Restrictions On The Use Of Cash In France And Europe

eiffel tower france

eiffel tower franceFrance Revisits Its War On Cash

March 30, 2015
Panama City, Panama

Dear Offshore Living Letter Reader,

Cash is no longer king. At least that seems to be France’s position. While cash isn’t being exiled from the French economy altogether, the country is looking to reduce the maximum amount of an allowable cash transaction from 3,000 to 1,000 euros.

This isn’t the first time the French have had this particular bad idea. They tried to pass similar legislation in 2013 but failed.

Back in 2013, the premise for the proposal was fraud reduction. Today they’re returning to the idea in the name of the Charlie Hebdo attacks in Paris earlier this year, saying that the tighter controls on cash flow are necessary to support the ongoing war against terrorists. If the law is passed this time, the reductions will take effect Sept. 1, 2015.

Of course, terrorists and tax evaders aren’t the only ones who use cash. On the other hand, the French aren’t big on cash in general. They prefer checks. I bought an antique sword at a flea market in Champagne a couple of years ago. The owner of the stall didn’t take credit cards but was happy to take a French check from me. In fact, he seemed happier for me to write him a check than to go to Continue…

2015 Foreign Earned Income Exclusion

earn income

earn incomeFEIE, Or How To Earn More Than US$200K Tax-Free In 2015

March 26, 2015
Panama City, Panama

Dear Offshore Living Letter Reader,

The most important tool in the U.S. expat’s tax toolbox is the foreign-earned income exclusion (referred to in tax-planning circles as the FEIE or “the exclusion”).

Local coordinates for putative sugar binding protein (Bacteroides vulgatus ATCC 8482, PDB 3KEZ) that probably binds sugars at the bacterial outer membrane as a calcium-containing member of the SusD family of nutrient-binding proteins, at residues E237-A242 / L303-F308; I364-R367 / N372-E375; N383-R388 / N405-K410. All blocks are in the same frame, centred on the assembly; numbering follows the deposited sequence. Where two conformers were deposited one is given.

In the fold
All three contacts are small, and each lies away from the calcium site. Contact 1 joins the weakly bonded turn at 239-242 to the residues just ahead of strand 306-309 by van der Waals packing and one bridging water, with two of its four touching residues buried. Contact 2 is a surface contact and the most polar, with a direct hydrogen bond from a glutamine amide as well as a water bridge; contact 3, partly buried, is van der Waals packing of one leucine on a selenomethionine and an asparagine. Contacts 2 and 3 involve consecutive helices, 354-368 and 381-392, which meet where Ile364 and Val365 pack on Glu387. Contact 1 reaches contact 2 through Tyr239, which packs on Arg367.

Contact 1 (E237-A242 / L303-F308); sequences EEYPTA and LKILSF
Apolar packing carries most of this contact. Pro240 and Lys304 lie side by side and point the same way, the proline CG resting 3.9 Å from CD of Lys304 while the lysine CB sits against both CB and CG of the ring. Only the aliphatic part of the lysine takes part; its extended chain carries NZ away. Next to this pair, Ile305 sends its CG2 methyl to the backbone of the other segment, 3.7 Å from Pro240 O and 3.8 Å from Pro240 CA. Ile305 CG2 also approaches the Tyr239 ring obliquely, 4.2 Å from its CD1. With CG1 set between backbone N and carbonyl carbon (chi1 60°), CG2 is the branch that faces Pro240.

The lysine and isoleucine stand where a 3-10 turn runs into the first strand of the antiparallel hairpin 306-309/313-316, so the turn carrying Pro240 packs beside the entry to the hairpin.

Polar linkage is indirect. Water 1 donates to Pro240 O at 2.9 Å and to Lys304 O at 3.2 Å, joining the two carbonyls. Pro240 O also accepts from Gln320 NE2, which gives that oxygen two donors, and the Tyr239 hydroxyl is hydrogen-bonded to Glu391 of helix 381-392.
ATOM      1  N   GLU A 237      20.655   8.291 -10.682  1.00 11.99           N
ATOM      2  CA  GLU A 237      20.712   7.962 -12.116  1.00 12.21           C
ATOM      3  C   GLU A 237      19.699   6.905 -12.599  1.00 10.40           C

If you qualify, it allows you to exclude up to US$100,800 in 2015 foreign-earned income from U.S. federal income tax.

All U.S. citizens and residents who earn more than US$10,150 (single) or US$20,300 (married, filing a joint return) in a year must file a U.S. personal income tax return no matter where you reside.

You must file, but that does not mean you must pay tax. One of the many benefits for an American living or retiring abroad is that, once you’re a foreign resident, you’re eligible to take advantage of the FEIE.

The exclusion applies to foreign-earned income only—that is, wages or self-employment income (independent contractor earnings, for example) you receive for services you perform while living outside the United States. Wages can come from a U.S. corporation or a foreign corporation, including an offshore corporation, and it does not matter if you are also a shareholder or owner of that foreign corporation.

Note, though, that earned income does not include interest, dividends, or other investment or passive income.

The key is to qualify. Bottom line, you qualify for the exclusion in one of two ways:

1. The 330 Day Test. To qualify for the FEIE using the 330 Day Test, you must be in another country (just being outside the United States doesn’t work if you’re in international waters, for example) for 330 days out of any 365-day period. It does not matter if the 330 days are over two calendar years (between Nov. 1, 2014, and Oct. 31, 2015, for example), and you can Continue…